The Cortes is gone. A burning hunk of metal. Nearly the entire crew is dead. All that is left of the treasure-hunting crew, Ginny and a badly injured Alex, is stuck on a planet ruled by a creature that hunts by fear. With nowhere else to go, the two remaining survivors enter another ship that landed on the planet where the secrets of the monster will be revealed.
The plot wraps up in a way I absolutely wasn’t expecting. The history of the planet has been told and retold through the carvings left on the walls by the native race that resides on the planet and who have been menaced by this creature for generations. The ending is cyclical in its nature, making this miniseries feel complete.
The pace of the issue moves faster than some of its predecessors and that feeling of dread that has hummed through the duration of the series continues before becoming a cacophony of horror. There has been a feeling of hopelessness on every page of every issue, and that hasn’t lifted as the comic winds down, but there is at least a feeling that the planet has changed.
Throughout my review of the series, I have been critical of the characters. For many of the issues, they were in their spacesuits and hard to identify. And while the dialogue has been well scripted by Bunn, I’ve never found myself identifying with or getting attached to any of them. And if I did, they would be killed soon anyway.
Ginny and Alex are the last of the group remaining alive, yet I still don’t think I knew enough about them. However, it was in Rogue Planet #5 that I realized that these two aren’t the main characters of the story. None of the Cortes crew were. The planet is the main character. This ugly, deadly planet is the core of this comic, as well as the race of aliens that have been forced to live there and been tormented by it. If you consider this planet a character, then it has the most depth out of all of them.
The art in the final issue is as gorgeously horrific as it has always been. There is a lot more of the pink, Lovecraftian-esque monster, and no matter how much of it I’ve seen, it still makes my skin crawl. MacDonald’s detail is remarkable and the writhing mass of pink tentacles and eyes and suction pads manages to be even more terrifying when it is following Ginny and Alex through the small corridors of a ship. The last act is a masterclass in instilling fear into the audience.
MacDonald’s character design should also be commended. Multiple races of alien are in this issue, and each one is given unique details down to scars or particular marks on their body. This is still true even when they’re being fused grotesquely to the purple tendrils. All of their armours are littered with extra lines that give their costumes volume and presence.
The colours by Filardi are a large factor in providing Rogue Planet #5 with atmosphere. Large crystals cover the surface of this world and they change colour within this issue. While it makes the page look stunning, it also creates a feeling of unease as the colour changes feel like they are signifying something awful about to happen. The purple of the creature’s flesh is part of the reason it looks so unnerving because it stands out so much from everything else around it.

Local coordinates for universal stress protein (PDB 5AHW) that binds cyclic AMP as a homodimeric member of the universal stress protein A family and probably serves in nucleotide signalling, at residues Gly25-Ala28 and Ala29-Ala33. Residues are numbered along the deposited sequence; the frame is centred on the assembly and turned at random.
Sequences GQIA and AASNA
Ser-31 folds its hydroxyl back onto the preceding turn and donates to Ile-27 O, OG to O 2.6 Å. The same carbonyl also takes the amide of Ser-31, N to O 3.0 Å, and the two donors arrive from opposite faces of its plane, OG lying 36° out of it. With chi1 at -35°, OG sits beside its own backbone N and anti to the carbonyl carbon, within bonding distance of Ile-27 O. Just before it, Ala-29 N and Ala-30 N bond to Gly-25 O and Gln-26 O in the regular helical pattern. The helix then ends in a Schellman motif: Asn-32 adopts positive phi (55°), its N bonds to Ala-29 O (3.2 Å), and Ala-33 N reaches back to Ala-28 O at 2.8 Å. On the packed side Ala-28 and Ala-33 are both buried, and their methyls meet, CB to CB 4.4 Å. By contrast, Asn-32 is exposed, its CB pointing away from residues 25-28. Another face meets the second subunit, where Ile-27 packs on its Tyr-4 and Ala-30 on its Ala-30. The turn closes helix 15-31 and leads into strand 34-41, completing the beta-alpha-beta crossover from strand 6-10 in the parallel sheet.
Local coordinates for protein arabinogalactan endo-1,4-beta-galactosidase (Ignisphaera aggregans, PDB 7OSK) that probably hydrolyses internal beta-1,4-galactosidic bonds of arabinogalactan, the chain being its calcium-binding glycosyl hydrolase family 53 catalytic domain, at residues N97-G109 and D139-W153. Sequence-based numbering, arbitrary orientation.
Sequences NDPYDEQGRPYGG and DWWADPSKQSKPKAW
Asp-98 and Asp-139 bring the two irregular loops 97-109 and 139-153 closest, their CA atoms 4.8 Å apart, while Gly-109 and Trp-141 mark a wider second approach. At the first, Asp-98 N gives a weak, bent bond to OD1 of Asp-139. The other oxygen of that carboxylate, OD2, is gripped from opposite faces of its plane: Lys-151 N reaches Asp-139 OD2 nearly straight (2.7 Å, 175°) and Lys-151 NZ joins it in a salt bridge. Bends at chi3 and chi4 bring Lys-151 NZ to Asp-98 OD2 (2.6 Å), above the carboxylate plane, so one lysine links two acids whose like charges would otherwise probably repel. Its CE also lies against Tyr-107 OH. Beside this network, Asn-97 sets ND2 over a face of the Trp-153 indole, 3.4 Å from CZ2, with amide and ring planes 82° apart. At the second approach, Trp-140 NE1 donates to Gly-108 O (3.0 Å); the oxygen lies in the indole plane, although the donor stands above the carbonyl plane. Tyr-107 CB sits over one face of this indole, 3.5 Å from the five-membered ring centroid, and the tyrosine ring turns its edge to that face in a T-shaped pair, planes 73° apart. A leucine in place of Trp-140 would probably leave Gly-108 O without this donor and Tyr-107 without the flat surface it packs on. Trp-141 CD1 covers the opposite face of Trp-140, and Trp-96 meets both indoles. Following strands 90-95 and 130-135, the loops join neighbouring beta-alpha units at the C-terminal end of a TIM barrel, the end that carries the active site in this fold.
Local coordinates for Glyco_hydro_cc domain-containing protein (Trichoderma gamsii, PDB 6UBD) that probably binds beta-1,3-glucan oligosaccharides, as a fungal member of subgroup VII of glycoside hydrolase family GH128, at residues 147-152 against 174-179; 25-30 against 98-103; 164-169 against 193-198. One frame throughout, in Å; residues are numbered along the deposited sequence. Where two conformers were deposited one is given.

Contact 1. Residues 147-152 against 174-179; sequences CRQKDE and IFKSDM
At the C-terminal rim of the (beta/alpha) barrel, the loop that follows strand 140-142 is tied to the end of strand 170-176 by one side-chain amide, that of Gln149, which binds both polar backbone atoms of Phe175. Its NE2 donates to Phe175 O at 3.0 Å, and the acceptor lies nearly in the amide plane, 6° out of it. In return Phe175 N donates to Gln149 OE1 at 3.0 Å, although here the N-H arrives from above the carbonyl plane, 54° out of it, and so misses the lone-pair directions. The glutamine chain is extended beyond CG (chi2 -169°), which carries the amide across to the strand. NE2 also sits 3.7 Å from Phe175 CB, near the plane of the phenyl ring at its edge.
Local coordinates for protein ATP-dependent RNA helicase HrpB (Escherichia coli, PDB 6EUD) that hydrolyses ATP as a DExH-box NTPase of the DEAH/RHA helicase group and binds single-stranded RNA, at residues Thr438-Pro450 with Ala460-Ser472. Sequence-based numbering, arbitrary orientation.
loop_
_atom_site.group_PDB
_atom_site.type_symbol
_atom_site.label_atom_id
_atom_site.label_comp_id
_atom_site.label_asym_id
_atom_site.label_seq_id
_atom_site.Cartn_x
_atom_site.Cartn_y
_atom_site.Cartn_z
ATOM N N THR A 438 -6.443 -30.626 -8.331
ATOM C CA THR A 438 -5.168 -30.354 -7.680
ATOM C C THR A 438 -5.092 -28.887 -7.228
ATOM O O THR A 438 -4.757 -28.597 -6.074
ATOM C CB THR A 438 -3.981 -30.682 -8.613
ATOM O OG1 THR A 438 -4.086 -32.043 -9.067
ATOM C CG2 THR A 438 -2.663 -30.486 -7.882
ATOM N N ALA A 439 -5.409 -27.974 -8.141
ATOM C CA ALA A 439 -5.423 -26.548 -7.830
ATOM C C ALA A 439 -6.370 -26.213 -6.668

Another aspect of the issue that deserves a mention is the lettering by Crank!, as it is wonderful at ramping up the fear felt on the space ship. The “REE-REEE-REE” noises that are seen in SFX when the creature is getting ever so closer is what creates the suspense as it follows its latest victims. In addition, there is the suggested brutal howl of the wind, indicated by the long “OOOOOOOOO” that curls around bodies and tentacles. With the chaos ramping up with each page, the addition of the sound effects raises the pressure to almost unbearable levels.
Rogue Planet #5 is an excellent end to a terrific horror series. There has been an uneasy feeling since the prologue of the first issue, but it feels like it is all unleashed within this issue. With nearly no characters left, Bunn still found ways to menace the few remaining with nightmarish scenarios. The art and colours by MacDonald and Filardi have been consistently amazing. If I had one gripe, I would have liked the human characters to be more memorable. I feel much more appreciative of the story and pacing now that it is complete, and I believe the ending is a satisfying conclusion. I would recommend picking this issue up if you have been following the series and collecting the trade if you wanted to follow the horror from the beginning.
Rogue Planet #5 is released on September 28th and is available wherever comics are sold.
Rogue Planet #5
Rogue Planet #5 is an excellent end to a terrific horror series. There has been an uneasy feeling since the prologue of the first issue, but it feels like it is all unleashed within this issue. With nearly no characters left, Bunn still found ways to menace the few remaining with nightmarish scenarios.